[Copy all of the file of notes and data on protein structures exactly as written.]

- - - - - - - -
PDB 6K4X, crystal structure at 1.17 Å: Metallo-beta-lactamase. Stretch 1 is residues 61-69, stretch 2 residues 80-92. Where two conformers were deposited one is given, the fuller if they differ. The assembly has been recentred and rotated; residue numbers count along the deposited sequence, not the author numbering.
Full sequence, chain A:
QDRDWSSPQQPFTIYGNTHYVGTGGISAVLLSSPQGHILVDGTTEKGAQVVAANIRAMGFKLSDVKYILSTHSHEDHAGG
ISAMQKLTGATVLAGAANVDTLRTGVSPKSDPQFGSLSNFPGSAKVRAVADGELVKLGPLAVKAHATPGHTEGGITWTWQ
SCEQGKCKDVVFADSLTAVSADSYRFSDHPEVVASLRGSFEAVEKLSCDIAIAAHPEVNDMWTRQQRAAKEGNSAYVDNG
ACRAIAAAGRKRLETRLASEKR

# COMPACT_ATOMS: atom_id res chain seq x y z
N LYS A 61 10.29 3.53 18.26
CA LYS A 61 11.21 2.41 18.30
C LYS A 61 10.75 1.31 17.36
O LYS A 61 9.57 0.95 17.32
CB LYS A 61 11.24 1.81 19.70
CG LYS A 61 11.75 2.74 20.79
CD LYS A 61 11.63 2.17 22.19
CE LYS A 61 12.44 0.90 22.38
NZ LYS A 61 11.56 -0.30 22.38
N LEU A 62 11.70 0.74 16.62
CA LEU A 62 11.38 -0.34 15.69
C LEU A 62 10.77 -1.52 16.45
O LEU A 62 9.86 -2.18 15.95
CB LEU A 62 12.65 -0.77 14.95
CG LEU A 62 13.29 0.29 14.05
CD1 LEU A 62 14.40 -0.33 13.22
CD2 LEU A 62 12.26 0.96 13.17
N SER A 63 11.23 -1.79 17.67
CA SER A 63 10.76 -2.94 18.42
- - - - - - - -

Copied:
PDB 6K4X, crystal structure at 1.17 Å: Metallo-beta-lactamase. Stretch 1 is residues 61-69, stretch 2 residues 80-92. Where two conformers were deposited one is given, the fuller if they differ. The assembly has been recentred and rotated; residue numbers count along the deposited sequence, not the author numbering.
Full sequence, chain A:
QDRDWSSPQQPFTIYGNTHYVGTGGISAVLLSSPQGHILVDGTTEKGAQVVAANIRAMGFKLSDVKYILSTHSHEDHAGG
ISAMQKLTGATVLAGAANVDTLRTGVSPKSDPQFGSLSNFPGSAKVRAVADGELVKLGPLAVKAHATPGHTEGGITWTWQ
SCEQGKCKDVVFADSLTAVSADSYRFSDHPEVVASLRGSFEAVEKLSCDIAIAAHPEVNDMWTRQQRAAKEGNSAYVDNG
ACRAIAAAGRKRLETRLASEKR

# COMPACT_ATOMS: atom_id res chain seq x y z
N LYS A 61 10.29 3.53 18.26
CA LYS A 61 11.21 2.41 18.30
C LYS A 61 10.75 1.31 17.36
O LYS A 61 9.57 0.95 17.32
CB LYS A 61 11.24 1.81 19.70
CG LYS A 61 11.75 2.74 20.79
CD LYS A 61 11.63 2.17 22.19
CE LYS A 61 12.44 0.90 22.38
NZ LYS A 61 11.56 -0.30 22.38
N LEU A 62 11.70 0.74 16.62
CA LEU A 62 11.38 -0.34 15.69
C LEU A 62 10.77 -1.52 16.45
O LEU A 62 9.86 -2.18 15.95
CB LEU A 62 12.65 -0.77 14.95
CG LEU A 62 13.29 0.29 14.05
CD1 LEU A 62 14.40 -0.33 13.22
CD2 LEU A 62 12.26 0.96 13.17
N SER A 63 11.23 -1.79 17.67
CA SER A 63 10.76 -2.94 18.42